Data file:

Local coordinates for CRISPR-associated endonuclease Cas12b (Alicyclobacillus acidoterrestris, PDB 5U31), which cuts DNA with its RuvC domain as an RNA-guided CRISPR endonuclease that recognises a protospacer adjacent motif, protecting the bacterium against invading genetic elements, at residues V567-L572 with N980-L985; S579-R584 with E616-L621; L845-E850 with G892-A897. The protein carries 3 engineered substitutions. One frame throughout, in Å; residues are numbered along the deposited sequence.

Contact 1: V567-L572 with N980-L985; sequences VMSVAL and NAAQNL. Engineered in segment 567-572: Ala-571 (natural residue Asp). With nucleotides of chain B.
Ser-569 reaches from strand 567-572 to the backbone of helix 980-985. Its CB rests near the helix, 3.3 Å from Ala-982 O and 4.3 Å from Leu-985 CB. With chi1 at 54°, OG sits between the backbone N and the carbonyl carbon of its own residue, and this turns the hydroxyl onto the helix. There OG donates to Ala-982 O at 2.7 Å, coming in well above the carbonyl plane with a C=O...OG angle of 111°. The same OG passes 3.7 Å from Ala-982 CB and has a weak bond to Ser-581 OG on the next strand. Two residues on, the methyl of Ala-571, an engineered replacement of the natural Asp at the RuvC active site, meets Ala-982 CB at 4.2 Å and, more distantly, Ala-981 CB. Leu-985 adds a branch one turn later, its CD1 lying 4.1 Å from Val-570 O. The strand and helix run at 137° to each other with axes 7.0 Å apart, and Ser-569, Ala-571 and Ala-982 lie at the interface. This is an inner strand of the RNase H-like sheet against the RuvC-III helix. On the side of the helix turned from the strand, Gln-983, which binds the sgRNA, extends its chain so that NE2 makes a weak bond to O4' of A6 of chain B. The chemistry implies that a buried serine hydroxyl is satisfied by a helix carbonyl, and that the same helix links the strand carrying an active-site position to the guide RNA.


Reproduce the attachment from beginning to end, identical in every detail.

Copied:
Local coordinates for CRISPR-associated endonuclease Cas12b (Alicyclobacillus acidoterrestris, PDB 5U31), which cuts DNA with its RuvC domain as an RNA-guided CRISPR endonuclease that recognises a protospacer adjacent motif, protecting the bacterium against invading genetic elements, at residues V567-L572 with N980-L985; S579-R584 with E616-L621; L845-E850 with G892-A897. The protein carries 3 engineered substitutions. One frame throughout, in Å; residues are numbered along the deposited sequence.

Contact 1: V567-L572 with N980-L985; sequences VMSVAL and NAAQNL. Engineered in segment 567-572: Ala-571 (natural residue Asp). With nucleotides of chain B.
Ser-569 reaches from strand 567-572 to the backbone of helix 980-985. Its CB rests near the helix, 3.3 Å from Ala-982 O and 4.3 Å from Leu-985 CB. With chi1 at 54°, OG sits between the backbone N and the carbonyl carbon of its own residue, and this turns the hydroxyl onto the helix. There OG donates to Ala-982 O at 2.7 Å, coming in well above the carbonyl plane with a C=O...OG angle of 111°. The same OG passes 3.7 Å from Ala-982 CB and has a weak bond to Ser-581 OG on the next strand. Two residues on, the methyl of Ala-571, an engineered replacement of the natural Asp at the RuvC active site, meets Ala-982 CB at 4.2 Å and, more distantly, Ala-981 CB. Leu-985 adds a branch one turn later, its CD1 lying 4.1 Å from Val-570 O. The strand and helix run at 137° to each other with axes 7.0 Å apart, and Ser-569, Ala-571 and Ala-982 lie at the interface. This is an inner strand of the RNase H-like sheet against the RuvC-III helix. On the side of the helix turned from the strand, Gln-983, which binds the sgRNA, extends its chain so that NE2 makes a weak bond to O4' of A6 of chain B. The chemistry implies that a buried serine hydroxyl is satisfied by a helix carbonyl, and that the same helix links the strand carrying an active-site position to the guide RNA.